I had a second bite, a third, then stopped. We had so much more to eat, so much more to try.
We picked our way around a table crowded with food. There were crisp samosa -- peas and spiced potatoes, sharp with fennel and pepper, wrapped in a deep-fried pastry shell. Papri-pakauri was like Indian nachos with chickpeas, cubes of potato and slices of raw, red tomato set on starchy wafers and covered with raita, then looped with sweet and sour, red and green chutneys. We ate ground-lamb sheekh kabab (another Mughlai original -- you gotta love these guys) and breasts of chicken dyed brick red by spices and tradition, then watched the cooks pulling fresh orders of them out of the smoking tandoor on long metal skewers.
There was navarattan korma, a vegetarian dish of carrots, potatoes, peas, cauliflower, almonds, cashews and pistachios in a mellow cream sauce rich with bitter lime, cumin, cardamom and clove. And then chicken shahi korma done the same way, only with raisins and tender pieces of stewed chicken instead of vegetables.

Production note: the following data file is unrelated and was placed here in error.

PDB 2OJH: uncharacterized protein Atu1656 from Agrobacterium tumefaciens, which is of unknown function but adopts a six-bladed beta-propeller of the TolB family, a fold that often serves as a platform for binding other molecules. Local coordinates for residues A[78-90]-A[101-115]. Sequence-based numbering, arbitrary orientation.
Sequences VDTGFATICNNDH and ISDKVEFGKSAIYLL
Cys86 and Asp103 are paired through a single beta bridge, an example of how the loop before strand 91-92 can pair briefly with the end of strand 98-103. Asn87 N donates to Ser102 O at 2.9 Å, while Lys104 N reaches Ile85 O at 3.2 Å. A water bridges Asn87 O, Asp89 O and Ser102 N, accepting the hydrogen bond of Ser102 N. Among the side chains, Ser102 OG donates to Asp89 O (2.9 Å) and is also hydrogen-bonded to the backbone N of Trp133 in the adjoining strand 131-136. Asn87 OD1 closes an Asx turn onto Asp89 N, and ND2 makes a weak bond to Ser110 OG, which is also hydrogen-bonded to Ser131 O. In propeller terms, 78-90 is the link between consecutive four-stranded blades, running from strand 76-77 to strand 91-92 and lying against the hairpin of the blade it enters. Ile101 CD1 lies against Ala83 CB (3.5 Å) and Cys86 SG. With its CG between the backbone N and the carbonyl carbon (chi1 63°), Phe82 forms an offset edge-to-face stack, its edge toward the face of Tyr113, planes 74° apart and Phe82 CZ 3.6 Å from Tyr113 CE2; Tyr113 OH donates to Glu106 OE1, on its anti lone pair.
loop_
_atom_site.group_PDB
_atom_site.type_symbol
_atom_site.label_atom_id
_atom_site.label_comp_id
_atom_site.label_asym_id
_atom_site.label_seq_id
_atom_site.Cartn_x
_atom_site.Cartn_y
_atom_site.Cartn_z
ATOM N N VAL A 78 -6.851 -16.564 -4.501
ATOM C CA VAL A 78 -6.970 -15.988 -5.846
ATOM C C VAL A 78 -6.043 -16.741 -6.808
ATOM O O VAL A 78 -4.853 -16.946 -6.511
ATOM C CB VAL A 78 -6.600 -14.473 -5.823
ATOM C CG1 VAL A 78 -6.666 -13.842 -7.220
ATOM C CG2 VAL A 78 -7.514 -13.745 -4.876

Laura and I passed plates back and forth, traded bites of this and tastes of that. It seemed the table held twice as much food as we'd ordered, and we didn't know what to call half of it, but we ate it all anyway. That's one of the joys of Indian food: Sometimes you get a little extra without even asking, and most of the time, you feel like it's more than you deserve.